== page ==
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  #21  
Old December 20th, 2007, 2:18 am
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Re: Latin

I took Latin in college and I liked it a lot. I stink at trying to speak another language, so Latin was perfect because we weren't required to actually speak it. Also, we had to read the Greek myths, which was cool.


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  #22  
Old December 20th, 2007, 3:17 am
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Re: Latin

I love latin. I love singing and most masses, requiems and a lot of sacred pieces are written in latin. Unfortunately, I could not find any place in Argentina were I could take classes. I had started an online course, but I only got as far as declensions. I dropped the course when we started with verbs. It was so difficult!!!! (this coming from somebody whose first language is spanish)

well, latin may not be spoken anymore, but is certainly sung.


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  #23  
Old December 20th, 2007, 4:54 am
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Re: Latin

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Originally Posted by Lorena View Post
I had started an online course, but I only got as far as declensions. I dropped the course when we started with verbs. It was so difficult!!!! (this coming from somebody whose first language is spanish)
Funny, I found learning declensions way harder. It took me a long time to learn all the conjugations (active indicative, passive indicative, active subjunction, passive subjunctive, etc.) but I felt really accomplished once I finally did. Plus whenever I have trouble going to sleep, I run through the conjugations in my head and I usually fall asleep going through the passive indicative.


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  #24  
Old December 20th, 2007, 4:58 am
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Re: Latin

I started working on learning Latin via books like Wheelock earlier this year.. It started off pretty good, since the basic rules are simple, but I got a little stuck though once I hit noun declensions - that's tough.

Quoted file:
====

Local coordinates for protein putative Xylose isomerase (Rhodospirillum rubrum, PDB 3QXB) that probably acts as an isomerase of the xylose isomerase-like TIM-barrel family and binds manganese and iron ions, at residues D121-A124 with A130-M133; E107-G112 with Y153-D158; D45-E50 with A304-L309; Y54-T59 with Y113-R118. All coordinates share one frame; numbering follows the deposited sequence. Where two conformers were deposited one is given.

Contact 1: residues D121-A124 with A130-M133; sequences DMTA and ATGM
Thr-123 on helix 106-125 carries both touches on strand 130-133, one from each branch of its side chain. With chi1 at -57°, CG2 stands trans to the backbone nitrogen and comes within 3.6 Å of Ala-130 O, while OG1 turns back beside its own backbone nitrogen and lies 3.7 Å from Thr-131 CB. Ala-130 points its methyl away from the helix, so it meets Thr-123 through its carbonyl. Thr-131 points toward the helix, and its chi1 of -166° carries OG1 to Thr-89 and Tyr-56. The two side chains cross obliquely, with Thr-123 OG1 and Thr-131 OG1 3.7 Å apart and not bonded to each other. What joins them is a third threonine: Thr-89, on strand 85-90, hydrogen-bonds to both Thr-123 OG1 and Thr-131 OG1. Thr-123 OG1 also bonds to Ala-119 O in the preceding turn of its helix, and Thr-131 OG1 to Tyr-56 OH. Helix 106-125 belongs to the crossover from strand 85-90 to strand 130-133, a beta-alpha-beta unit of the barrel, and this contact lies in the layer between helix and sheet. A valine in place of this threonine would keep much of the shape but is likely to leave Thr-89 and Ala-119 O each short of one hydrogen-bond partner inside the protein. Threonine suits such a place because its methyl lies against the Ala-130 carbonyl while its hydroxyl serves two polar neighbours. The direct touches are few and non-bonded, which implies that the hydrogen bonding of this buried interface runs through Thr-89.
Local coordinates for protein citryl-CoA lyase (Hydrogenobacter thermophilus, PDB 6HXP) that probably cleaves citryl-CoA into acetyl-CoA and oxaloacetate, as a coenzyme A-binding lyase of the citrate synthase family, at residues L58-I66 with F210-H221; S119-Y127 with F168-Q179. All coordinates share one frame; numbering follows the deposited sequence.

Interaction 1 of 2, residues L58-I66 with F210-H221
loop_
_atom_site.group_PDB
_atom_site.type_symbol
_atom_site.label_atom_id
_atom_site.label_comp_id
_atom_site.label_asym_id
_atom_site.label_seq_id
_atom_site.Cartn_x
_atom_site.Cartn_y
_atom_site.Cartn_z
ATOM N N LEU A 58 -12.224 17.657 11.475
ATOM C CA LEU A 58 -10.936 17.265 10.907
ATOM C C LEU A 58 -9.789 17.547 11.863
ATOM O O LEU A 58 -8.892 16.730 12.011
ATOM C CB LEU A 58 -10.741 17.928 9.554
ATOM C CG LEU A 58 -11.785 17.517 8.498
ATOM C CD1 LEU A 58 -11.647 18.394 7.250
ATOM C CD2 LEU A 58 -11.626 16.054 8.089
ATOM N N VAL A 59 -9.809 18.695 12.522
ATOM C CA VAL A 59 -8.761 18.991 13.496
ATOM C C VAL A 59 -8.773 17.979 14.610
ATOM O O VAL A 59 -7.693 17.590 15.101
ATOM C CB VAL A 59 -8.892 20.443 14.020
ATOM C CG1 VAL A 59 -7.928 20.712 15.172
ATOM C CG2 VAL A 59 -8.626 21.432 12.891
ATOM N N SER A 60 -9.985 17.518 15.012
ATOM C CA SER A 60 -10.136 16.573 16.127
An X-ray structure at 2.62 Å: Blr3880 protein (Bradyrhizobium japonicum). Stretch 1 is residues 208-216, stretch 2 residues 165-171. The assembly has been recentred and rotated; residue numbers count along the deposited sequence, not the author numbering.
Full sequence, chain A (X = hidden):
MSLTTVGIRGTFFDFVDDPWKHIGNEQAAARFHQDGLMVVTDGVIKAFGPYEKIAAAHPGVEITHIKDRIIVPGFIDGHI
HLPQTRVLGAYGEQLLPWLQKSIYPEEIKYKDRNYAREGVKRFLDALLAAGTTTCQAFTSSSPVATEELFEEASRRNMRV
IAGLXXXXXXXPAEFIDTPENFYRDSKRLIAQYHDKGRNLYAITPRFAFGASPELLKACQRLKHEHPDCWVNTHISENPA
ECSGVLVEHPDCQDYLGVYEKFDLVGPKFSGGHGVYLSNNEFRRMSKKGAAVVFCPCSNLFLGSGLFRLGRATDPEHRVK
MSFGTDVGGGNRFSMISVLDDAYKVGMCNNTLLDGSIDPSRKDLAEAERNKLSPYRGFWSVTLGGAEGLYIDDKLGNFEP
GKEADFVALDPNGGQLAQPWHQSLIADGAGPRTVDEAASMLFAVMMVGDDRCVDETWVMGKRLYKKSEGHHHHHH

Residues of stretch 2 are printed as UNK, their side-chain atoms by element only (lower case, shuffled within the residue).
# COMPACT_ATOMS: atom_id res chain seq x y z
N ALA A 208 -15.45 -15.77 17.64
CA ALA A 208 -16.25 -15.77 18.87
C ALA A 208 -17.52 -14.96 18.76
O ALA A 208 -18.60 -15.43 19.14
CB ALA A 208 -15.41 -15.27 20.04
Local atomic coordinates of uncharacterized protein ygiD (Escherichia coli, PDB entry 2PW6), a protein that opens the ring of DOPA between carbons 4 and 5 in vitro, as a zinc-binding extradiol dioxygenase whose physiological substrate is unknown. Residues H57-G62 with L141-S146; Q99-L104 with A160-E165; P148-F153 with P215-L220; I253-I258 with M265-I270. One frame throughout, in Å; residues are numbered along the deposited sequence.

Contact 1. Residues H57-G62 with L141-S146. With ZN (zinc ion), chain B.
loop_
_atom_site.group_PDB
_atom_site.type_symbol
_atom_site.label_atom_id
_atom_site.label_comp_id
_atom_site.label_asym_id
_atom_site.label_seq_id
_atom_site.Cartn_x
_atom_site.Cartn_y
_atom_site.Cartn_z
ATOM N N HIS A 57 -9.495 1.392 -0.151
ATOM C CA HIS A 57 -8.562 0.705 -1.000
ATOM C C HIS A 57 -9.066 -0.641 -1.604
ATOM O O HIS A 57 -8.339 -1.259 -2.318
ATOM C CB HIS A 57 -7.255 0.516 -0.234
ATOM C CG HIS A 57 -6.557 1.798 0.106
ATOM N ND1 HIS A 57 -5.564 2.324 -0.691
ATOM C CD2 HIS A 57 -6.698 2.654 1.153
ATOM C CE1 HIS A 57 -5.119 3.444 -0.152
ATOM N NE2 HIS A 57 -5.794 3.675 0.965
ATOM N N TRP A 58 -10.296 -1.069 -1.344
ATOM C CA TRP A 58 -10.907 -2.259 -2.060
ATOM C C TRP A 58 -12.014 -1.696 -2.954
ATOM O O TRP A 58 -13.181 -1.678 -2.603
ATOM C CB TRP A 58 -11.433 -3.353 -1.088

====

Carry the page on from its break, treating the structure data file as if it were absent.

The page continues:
As well as being an HP fan, I'm also a part time magician who dabbles in the sub-genre known as "Bizarre Magic", so knowing some latin would be a real boon to me when it comes to conjuring up incantations and such. Real life kicked in though, and I had to put it on a backburner.

I found my signature on a website somewhere, in fact.. I couldn't have done that myself.. yet. I'm going to pick it up again.


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  #25  
Old December 20th, 2007, 10:35 am
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Re: Latin

I don't know if this is the same in other countries, but in Germany when you learn Latin, and you study a certain number of years, you achieve the level "small Latinum", and then you study a few more years, you achieve the "big Latinum". And you need those levels to go on with certain studies. Don't really know which, since I never went to College or Uni. And I think I only got the small L.


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  #26  
Old December 21st, 2007, 10:15 pm
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Re: Latin

I love Latin!!! I've been taking it for three years, and it usually comes pretty easily to me. But it's really fun, so anyone considering taking it definitely should


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  #27  
Old December 24th, 2007, 4:54 pm
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Re: Latin

Quite a few English words are derived from Latin, so though it is a 'dead' language, we still use it somehow or other, in English, of course. I have not learnt any Latin, except for the words in psalms or hymns in Mass, as I am Roman Catholic. I always love learning new languages, so I'm pretty pleased they have some Latin words and all.

Latin was used by the Ancient Romans, and is still currently used in certain parts of Rome like the Vatican City. In all of the world, Vatican is the only one with ATM machines in Latin! How cool is that?


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  #28  
Old January 8th, 2008, 4:30 pm
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Re: Latin